On June 14, a particularly polarising article in The Sunday Times made headlines in Singapore over the internet, as the results of a commissioned survey revealed that within the context of a pandemic, the number one non-essential profession perceived by the people was ‘artist’, followed closely by telemarketers, social media managers, PR specialists, businesses consultants as well as human resource managers.
While the creative industry were none too happy (nor surprised) about the results that stem from an age-old notion, herein lies the conundrum in an era where we’ve never been more dependent on advanced technology, that regardless of its function, medium or form, the content we consume online is ultimately a concept marketed to us by design—which begs the question of why the creative industry is considered secondary to the conventionally lucrative ones when creativity, often synonymous to innovation, clearly sells.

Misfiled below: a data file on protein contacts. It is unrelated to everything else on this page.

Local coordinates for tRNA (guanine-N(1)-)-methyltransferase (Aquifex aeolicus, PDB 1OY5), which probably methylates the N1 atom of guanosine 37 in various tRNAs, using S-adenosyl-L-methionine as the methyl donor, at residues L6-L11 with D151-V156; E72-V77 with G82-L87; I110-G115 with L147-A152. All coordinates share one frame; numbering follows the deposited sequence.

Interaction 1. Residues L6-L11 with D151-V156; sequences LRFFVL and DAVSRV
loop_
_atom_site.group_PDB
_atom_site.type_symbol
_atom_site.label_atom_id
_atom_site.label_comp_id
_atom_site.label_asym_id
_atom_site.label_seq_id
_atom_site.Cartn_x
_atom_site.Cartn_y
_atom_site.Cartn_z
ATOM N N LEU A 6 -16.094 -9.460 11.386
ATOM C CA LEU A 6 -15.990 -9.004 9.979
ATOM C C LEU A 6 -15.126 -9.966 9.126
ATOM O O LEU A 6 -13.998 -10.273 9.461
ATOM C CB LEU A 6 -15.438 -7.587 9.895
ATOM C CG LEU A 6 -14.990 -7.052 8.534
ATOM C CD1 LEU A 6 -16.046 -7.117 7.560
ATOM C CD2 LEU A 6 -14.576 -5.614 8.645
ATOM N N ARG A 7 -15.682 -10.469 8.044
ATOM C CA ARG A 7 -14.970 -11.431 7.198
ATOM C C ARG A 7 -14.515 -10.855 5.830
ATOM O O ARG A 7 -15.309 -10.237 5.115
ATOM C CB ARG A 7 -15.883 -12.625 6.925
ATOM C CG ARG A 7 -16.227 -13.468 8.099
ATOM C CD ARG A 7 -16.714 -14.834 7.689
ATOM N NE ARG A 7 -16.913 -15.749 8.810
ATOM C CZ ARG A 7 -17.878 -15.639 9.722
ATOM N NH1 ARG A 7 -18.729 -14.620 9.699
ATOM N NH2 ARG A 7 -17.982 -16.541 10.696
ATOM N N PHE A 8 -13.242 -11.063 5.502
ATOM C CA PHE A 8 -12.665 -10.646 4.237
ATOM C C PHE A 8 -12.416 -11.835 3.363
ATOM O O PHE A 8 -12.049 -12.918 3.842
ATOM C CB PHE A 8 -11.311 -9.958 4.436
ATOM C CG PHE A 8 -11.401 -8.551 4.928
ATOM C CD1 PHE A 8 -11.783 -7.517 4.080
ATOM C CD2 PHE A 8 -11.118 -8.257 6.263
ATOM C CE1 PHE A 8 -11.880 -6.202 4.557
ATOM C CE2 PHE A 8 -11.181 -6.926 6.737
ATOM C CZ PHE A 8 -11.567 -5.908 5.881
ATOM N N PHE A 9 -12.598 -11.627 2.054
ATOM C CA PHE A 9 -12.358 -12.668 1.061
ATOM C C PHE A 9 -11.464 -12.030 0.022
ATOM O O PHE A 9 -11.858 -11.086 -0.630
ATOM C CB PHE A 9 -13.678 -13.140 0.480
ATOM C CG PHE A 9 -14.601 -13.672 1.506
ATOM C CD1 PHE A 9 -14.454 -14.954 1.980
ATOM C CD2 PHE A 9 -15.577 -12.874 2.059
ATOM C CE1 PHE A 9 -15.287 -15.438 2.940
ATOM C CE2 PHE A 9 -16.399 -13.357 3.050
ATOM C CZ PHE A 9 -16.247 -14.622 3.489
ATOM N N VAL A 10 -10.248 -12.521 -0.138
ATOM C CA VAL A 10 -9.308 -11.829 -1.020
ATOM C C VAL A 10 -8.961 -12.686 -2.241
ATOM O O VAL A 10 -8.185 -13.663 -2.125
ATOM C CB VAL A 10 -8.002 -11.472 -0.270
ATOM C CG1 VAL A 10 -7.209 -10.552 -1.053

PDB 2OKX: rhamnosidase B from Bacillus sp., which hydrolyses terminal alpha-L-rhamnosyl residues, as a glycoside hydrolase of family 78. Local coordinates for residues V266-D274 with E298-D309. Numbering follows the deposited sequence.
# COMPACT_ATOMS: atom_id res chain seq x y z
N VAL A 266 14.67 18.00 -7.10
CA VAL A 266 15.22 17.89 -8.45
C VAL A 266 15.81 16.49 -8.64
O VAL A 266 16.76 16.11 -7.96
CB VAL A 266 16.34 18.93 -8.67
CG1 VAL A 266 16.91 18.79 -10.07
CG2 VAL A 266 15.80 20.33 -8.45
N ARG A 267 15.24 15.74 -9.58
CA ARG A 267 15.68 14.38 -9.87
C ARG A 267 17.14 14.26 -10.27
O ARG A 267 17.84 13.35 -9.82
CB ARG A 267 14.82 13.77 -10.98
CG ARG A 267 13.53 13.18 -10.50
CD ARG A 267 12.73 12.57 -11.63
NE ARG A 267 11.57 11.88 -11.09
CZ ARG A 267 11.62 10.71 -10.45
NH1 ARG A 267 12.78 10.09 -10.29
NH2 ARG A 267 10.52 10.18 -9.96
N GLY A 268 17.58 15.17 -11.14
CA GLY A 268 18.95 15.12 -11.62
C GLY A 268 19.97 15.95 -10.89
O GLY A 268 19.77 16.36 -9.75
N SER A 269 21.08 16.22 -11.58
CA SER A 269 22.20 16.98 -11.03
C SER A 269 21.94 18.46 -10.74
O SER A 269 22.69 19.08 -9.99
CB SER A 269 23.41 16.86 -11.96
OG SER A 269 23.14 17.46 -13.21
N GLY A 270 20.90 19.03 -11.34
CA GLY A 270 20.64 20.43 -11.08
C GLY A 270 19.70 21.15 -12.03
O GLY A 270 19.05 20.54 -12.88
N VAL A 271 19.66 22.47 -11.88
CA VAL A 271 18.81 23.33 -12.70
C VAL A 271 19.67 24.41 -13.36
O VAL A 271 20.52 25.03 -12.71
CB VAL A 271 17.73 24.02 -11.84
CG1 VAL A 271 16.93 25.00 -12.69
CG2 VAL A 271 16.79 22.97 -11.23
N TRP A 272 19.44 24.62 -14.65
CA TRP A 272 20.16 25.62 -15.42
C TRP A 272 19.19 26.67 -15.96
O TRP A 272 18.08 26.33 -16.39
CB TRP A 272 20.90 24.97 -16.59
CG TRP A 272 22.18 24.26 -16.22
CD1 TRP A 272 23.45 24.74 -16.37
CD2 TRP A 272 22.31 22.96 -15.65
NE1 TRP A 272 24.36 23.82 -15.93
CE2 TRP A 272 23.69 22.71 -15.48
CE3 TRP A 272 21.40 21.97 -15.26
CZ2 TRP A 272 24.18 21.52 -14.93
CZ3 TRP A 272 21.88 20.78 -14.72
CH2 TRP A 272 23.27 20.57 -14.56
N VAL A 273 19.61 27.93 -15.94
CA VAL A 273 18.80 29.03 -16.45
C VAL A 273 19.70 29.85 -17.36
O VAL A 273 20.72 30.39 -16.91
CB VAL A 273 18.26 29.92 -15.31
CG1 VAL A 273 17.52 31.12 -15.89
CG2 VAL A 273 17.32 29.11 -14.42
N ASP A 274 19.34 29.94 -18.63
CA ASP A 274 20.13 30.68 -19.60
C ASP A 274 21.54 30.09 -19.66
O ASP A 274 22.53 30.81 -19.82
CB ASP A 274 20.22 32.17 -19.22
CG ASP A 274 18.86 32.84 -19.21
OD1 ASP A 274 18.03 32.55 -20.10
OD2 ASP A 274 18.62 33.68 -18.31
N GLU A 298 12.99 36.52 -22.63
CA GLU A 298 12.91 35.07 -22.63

It was this question, coupled alongside a need to address the lack of a sustainable, ergonomic solution when it came to being able to source as well as utilise the diverse talent in the region, that led to the inception of Cult Creative, an online platform and soon-to-be launched mobile application in September that was “designed for creatives, by creatives”. Shermaine Wong, the company’s first founding member and its chief executive officer, was also the founder of Tish Events, who pivoted towards the virtual space as soon as the lockdown ensued in March 2020, the very month
she delivered her second child (and prior to this issue’s release, was just about to deliver her third).
“After having worked in the creative industry for a decade, my one struggle was that despite the abundance of local talent, there was no convenient way to actually find them as we didn’t have a networking platform that was specifically designed for creatives—it was always word of mouth, especially for freelancers,” Wong explains. “And while there’s LinkedIn, there wasn’t a space to showcase creative portfolios, consequently convoluting the whole job application process where employers as well as applicants alike have to deal with multiple links that may not be geared towards the job’s specific needs in the first place.”